Sounds' residents oppose 1080 drop
Owners of a wildlife sanctuary in the Pelorus Sound have gained more than 700 signatures on a petition against a scheduled 1080 drop near their property.
"Stop the 1080 Drop", started on August 19 by Tira Ora Estate co-owners Annebeth Riles and Tony Broad, had attracted signatures from people throughout New Zealand and other countries.
The group is campaigning for the Department of Conservation (DOC) to move the drop line away from their property to prevent the poison from entering their waterways.
"Our petition is targeted at setting the boundary well back over the ridgeline at all points from housing so that even if mistakes are made, we, our and other animals, and native birds will not be dumped on," said Broad.
Riles said residents, guests, volunteers and animals relied on the water system at the sanctuary.
"There is no other water for us but the water that flows down the hillsides at Tira Ora.
"We catch that water in a reservoir and drink it. Our water is our lifeline."
Riles said she received an email from DOC Picton ranger Frank Rosie on Wednesday agreeing to observe a ‘no-fly zone' over the Tira Ora Estate property.
"There is no need or requirement to fly over your property in a helicopter with the spreader bucket beneath.
"I agree that the risk is too great therefore I will instruct the helicopter company that that shall not happen," the email said.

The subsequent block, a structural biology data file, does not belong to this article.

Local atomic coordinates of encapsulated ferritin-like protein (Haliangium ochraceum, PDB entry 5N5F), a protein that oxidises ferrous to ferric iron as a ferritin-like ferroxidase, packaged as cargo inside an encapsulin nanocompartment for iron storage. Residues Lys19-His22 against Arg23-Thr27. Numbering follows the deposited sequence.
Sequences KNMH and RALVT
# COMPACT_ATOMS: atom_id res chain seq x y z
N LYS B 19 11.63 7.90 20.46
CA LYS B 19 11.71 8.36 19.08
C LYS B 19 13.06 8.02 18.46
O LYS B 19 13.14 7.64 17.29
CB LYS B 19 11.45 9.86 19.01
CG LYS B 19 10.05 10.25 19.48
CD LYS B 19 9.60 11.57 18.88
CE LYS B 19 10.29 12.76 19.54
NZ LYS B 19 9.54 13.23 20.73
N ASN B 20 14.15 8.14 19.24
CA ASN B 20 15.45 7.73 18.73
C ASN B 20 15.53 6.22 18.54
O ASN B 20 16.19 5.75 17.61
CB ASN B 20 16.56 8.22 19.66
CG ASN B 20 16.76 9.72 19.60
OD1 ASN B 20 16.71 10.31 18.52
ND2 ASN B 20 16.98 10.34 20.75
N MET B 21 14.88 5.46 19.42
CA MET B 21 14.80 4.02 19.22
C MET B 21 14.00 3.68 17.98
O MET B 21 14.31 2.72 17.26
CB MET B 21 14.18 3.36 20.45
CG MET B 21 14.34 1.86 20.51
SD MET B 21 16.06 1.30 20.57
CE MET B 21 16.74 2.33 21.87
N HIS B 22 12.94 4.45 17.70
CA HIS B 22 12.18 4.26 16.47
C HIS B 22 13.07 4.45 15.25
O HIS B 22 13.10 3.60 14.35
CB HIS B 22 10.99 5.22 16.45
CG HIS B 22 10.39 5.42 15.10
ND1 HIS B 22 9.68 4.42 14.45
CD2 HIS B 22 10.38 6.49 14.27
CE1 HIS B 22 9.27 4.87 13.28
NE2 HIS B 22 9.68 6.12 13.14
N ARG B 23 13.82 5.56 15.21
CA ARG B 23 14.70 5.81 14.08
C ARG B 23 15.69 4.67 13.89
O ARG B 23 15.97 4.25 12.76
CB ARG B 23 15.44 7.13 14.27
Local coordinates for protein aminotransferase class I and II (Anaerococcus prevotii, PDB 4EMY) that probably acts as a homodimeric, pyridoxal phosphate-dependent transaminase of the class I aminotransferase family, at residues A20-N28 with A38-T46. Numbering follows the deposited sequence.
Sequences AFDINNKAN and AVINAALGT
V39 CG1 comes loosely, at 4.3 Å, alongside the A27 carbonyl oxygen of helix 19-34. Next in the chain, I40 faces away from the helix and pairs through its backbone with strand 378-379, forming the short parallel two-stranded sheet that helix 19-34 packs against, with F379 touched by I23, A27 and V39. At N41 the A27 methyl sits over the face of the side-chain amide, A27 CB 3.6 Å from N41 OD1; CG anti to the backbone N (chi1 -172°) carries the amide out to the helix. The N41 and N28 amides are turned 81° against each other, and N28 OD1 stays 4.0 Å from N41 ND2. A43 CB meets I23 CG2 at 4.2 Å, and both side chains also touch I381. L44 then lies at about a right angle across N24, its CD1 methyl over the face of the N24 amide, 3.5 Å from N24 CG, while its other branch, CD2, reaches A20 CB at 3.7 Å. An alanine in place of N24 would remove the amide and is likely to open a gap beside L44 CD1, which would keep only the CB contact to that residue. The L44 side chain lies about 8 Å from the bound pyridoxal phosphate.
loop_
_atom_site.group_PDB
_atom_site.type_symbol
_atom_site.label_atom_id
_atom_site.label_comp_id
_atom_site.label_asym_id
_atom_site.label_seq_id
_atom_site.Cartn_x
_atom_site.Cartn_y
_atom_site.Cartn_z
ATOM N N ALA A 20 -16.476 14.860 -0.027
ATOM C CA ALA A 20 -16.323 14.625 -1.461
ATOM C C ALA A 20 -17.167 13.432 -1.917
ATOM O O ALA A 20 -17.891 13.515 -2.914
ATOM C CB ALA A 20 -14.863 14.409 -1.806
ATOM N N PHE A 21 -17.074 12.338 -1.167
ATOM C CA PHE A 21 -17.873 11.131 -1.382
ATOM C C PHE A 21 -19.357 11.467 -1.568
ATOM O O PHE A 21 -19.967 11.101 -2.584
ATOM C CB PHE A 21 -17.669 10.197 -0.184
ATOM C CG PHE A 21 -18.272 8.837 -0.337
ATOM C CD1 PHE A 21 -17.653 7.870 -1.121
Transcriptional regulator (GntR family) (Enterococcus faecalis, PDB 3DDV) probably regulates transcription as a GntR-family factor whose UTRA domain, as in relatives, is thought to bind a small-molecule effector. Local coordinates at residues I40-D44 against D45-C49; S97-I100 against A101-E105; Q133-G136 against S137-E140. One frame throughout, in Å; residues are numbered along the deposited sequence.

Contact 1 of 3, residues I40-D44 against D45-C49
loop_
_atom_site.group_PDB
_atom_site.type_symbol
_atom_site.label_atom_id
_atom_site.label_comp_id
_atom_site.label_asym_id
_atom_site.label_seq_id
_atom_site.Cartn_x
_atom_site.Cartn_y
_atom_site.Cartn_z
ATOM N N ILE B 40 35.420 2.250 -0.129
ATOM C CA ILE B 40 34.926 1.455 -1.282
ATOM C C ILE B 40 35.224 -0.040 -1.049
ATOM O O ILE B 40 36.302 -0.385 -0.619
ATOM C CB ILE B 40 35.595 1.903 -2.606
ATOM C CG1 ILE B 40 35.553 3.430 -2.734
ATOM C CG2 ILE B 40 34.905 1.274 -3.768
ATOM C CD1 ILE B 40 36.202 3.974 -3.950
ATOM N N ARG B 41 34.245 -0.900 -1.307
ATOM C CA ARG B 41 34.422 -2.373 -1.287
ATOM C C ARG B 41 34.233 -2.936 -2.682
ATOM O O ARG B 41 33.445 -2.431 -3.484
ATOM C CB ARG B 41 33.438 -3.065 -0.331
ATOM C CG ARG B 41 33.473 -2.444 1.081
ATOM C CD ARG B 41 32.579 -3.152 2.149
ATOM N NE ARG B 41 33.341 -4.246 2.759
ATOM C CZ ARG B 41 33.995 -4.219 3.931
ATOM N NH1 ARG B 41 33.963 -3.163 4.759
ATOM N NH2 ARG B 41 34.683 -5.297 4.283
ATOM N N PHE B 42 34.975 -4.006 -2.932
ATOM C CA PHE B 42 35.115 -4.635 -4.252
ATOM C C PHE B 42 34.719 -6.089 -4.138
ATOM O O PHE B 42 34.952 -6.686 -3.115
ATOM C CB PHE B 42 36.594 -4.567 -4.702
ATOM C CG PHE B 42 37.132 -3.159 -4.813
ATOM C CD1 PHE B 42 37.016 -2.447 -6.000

However, Rosie said that moving the boundary for the 1080 drop would not be conducive to successful operations.
"Where the boundary is currently, that is the best place for protecting biodiversity values in the reserve," he said.
People who had signed the petition could leave a reason for doing so, he said.
Robyn Pickens from Oamaru wrote, "1080 is killing what it is meant to be saving: ecosystems".
"It will affect wild life and the people in the area who are living off the land," said Kasper Raunholst from Kolding, Denmark.
No date had been set for the drop, which is expected to happen after the school holidays in October. Meanwhile, DOC will lay 1080 by hand around the Bottle Rock Peninsula this week as part of a predator defence trial.
DOC programme manager Phil Bell said approximately 2 kilometres of the Queen Charlotte Track was in the targeted 440ha area, but the bait would be laid five metres from either side of the track and out of sight.
The technique being used had been developed in a study by Landcare research, Bell said.
The study compared laying bait by hand with aerial application and found similar kill rates in rats and possums.
Hand-laying bait was cheaper than aerial drops but the terrain needed to be walkable.
Warning signs saying 1080 had been laid would be erected at Ship Cove and the entry and exit to the Queen Charlotte Track and stay in place for at least four months, Bell said.
The Marlborough Express